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    Soil survey at Mtibwa area proposed site for new sugar factory investment
    (Sokoine University of Agriculture, 2018) Massawe, B. H. J.; Mdoe, L. L.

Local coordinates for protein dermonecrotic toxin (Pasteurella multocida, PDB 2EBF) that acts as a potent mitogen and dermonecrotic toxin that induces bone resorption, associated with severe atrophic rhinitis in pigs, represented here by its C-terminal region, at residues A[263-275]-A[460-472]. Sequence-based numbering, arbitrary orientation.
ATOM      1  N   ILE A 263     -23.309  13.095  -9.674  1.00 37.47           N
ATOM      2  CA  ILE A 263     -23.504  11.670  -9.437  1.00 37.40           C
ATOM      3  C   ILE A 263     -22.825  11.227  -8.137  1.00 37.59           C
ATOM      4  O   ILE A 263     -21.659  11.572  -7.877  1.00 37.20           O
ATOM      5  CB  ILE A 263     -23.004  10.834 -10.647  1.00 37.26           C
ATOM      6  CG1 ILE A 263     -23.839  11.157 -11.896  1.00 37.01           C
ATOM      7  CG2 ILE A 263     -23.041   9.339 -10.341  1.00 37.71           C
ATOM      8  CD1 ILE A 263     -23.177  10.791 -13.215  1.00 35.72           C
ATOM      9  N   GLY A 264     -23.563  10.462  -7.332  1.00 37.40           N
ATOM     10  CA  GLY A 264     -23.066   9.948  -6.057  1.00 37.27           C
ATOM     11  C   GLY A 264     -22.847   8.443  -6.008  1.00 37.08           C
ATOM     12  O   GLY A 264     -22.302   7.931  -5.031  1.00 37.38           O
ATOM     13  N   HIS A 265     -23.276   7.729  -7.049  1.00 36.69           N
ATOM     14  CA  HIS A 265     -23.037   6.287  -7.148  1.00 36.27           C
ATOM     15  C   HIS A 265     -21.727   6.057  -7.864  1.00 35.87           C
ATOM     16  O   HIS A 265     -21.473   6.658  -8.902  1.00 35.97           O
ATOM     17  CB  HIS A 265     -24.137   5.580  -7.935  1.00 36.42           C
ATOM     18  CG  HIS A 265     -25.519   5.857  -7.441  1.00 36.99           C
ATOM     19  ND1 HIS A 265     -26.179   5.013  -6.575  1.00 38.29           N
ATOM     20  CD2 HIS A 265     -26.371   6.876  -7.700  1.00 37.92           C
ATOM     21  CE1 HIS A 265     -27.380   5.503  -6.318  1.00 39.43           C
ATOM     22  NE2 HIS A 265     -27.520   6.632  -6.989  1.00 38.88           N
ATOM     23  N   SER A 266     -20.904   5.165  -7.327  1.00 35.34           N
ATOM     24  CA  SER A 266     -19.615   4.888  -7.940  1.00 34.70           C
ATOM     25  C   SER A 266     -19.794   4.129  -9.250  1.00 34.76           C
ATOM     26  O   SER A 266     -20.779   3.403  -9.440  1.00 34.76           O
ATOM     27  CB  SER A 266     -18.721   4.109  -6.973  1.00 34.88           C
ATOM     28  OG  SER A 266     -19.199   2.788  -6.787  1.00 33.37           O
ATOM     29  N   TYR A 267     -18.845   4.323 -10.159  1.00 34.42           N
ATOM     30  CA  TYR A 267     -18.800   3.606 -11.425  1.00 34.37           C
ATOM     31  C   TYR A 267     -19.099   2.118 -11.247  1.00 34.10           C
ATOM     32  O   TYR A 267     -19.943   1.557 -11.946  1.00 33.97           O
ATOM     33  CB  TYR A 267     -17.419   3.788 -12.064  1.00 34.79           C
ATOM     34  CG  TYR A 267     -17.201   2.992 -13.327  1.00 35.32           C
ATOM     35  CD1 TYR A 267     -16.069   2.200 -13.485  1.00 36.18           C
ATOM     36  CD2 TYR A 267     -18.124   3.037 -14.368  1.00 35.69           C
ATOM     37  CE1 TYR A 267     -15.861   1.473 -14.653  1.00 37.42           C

Agriculture is the major employer in Tanzania, accounting for over 60% of the total national employment (URT, 2016.). Most of the employment is attributed to food crops production, mainly done by small scale farmers. Efforts are being done by the government in collaboration with other development partners to improve involvement of small scale holders in cash crop production. The cash crops include sugar cane. The sugar industry is a major employer with direct labour force of approximately 18,000 people, indirect labour force of 57,000 people with 75,000 households and dependants (BACAS, 2015). The current annual demand of sugar in Tanzania is estimated at 590,000 mt, whereas the production is 300,000 mt of raw sugar annually. The deficit of about 290,000 mt is met through importations. Large-scale plantations have been the predominant model for sugarcane production in Tanzania and elsewhere in Sub-Saharan Africa. However, due to limited land for horizontal expansion of sugarcane estate farming, the sugar companies in Tanzania specifically Kilombero Sugar Company Limited (KSCL) and Mtibwa Sugar Estate in Morogoro region have strongly encouraged outgrowers production (Chongela, 2015). Outgrowers schemes in Tanzania account for approximately 27% of all cane production and 48% respective mills’ throughput. However, their efficiency is hampered by several factors. Outgrowers production in Tanzania is constrained by several factors the main ones being poor management of outgrowers’ associations, poor infrastructure and haulage facilities, poor cane husbandry practices, lack of access to finance to invest in sugarcane production, high harvesting and production costs, and fire outbreaks in outgrowers’ fields before harvesting, and dependence on rain-fed agriculture. Despite the challenges faced, outgrower production is seen as an appropriate model to increase sugarcane production hence fill the existing supply gap of sugar in the country (UNCTAD, 2006). In general, small scale sugar cane outgrowers fields are performing badly in terms of crop performance compared to the large scale plantations they surround (Massawe and Mhoro, 2017). This is mainly due to poor agronomic practices and unguided decisions on soil fertility management. Large scale plantations perform routine soil tests which help them make informed decision on soil fertility management; something which is generally lacking in case of small scale outgrowers. Accurate information on soil types and their distribution on land is important for identifying potential of the soils and the soil-related constraints to high and sustainable production of sugarcane. Many outgrowers of Mtibwa are currently abandoning sugar cane production mainly because of unreliable market of the cane. The Sugar Board of Tanzania (SBT) reports that the miller at Mtibwa Sugar Estate is currently underperforming resulting to unreliable market to outgrowers cane. In response to this, SBT in collaboration with Tanzania Investment Centre (TIC) is advocating starting of a mini sugar cane milling industry in Mtibwa area to increase market reliability of outgrowers’ harvested sugar cane. To appeal to investors, SBT found it of importance to do soil survey in outgrowers farms around proposed investment site to establish the suitability and potential of the area for sugar cane production.